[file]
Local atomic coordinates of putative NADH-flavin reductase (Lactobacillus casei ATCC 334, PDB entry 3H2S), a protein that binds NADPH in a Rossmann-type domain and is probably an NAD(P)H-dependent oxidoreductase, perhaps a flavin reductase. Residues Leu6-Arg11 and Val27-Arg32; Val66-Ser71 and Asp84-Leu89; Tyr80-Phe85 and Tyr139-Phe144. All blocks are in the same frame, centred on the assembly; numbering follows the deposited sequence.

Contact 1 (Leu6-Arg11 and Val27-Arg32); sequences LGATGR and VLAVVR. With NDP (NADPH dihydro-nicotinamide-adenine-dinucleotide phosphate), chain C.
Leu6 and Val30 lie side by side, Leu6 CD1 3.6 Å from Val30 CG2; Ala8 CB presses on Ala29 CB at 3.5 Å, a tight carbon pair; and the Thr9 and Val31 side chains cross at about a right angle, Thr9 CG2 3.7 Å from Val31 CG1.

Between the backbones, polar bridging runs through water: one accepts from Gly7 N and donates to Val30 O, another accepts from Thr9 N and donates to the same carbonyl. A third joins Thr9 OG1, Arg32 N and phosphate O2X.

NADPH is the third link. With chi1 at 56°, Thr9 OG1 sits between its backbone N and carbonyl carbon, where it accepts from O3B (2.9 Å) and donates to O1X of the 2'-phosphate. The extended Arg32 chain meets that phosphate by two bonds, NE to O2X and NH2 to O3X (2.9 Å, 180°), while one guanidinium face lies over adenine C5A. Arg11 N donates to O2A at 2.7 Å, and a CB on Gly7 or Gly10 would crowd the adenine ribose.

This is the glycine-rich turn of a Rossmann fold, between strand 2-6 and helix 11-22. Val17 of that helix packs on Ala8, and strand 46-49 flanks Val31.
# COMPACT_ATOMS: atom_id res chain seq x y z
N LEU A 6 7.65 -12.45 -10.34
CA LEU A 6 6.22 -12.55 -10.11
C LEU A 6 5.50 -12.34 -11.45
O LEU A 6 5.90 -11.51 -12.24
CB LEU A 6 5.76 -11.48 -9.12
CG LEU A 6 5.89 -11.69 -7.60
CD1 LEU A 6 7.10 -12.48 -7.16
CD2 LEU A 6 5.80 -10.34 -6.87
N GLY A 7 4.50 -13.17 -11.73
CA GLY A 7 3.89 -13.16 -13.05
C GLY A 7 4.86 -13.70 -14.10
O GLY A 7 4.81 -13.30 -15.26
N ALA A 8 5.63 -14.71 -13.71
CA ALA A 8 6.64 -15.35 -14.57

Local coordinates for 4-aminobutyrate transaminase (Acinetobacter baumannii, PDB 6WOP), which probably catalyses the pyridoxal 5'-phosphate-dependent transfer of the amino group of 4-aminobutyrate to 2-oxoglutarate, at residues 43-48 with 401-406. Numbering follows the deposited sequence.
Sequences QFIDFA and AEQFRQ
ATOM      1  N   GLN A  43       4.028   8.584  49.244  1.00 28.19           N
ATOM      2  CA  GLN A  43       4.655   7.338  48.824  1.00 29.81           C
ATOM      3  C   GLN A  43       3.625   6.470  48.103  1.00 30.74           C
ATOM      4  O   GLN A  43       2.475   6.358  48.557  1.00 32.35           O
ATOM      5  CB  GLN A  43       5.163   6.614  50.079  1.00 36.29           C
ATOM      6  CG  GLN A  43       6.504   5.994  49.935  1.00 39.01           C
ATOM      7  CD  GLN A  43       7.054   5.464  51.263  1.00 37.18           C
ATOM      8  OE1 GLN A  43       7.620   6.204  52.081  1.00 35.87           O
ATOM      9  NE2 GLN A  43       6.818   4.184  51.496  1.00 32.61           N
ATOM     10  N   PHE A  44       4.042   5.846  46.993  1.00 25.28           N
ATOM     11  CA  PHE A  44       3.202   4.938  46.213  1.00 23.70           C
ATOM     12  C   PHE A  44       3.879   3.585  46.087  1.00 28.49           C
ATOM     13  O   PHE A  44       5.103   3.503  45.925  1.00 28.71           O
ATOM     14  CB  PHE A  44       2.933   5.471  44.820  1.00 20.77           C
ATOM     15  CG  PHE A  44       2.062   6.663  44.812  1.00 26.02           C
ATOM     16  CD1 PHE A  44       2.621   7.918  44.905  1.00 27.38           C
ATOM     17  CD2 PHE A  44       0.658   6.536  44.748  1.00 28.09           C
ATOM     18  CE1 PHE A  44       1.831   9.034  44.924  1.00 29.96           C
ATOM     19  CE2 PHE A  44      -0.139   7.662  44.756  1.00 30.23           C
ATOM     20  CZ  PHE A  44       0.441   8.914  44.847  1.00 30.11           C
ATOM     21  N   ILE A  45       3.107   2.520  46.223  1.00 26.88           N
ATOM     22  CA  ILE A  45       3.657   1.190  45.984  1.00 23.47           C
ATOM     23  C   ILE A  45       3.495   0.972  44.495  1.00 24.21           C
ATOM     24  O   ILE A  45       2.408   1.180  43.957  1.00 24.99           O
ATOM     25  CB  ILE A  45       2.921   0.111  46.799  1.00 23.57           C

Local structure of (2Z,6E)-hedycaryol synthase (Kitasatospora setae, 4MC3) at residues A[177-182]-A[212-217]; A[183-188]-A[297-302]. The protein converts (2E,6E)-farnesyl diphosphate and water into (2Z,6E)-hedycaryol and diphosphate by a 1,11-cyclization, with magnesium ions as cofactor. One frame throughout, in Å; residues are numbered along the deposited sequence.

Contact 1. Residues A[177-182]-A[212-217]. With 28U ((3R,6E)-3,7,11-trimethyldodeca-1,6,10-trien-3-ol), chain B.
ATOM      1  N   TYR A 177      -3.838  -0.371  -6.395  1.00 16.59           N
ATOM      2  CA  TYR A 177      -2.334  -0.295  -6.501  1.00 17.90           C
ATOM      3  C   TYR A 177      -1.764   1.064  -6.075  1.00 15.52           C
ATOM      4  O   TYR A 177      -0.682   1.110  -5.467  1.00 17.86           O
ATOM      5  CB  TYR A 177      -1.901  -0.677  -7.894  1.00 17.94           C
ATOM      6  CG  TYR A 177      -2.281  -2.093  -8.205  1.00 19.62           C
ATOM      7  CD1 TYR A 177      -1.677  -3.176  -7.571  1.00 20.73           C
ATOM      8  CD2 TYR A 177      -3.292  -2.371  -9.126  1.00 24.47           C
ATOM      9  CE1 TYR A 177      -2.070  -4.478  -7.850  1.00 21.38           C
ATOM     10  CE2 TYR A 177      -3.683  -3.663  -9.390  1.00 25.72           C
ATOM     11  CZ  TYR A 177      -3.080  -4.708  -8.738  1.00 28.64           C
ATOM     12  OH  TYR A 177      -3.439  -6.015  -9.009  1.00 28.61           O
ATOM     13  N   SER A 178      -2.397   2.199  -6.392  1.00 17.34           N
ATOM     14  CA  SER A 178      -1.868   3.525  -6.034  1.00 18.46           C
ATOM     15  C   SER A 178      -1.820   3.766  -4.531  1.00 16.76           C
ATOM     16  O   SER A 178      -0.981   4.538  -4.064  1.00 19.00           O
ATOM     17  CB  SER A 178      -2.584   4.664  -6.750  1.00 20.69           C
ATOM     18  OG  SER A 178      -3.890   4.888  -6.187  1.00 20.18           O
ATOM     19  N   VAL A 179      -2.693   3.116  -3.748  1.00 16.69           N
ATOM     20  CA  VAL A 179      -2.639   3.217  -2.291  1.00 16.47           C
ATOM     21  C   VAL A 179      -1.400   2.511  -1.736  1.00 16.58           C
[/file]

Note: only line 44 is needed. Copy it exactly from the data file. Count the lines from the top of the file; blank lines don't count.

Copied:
ATOM     21  N   ILE A  45       3.107   2.520  46.223  1.00 26.88           N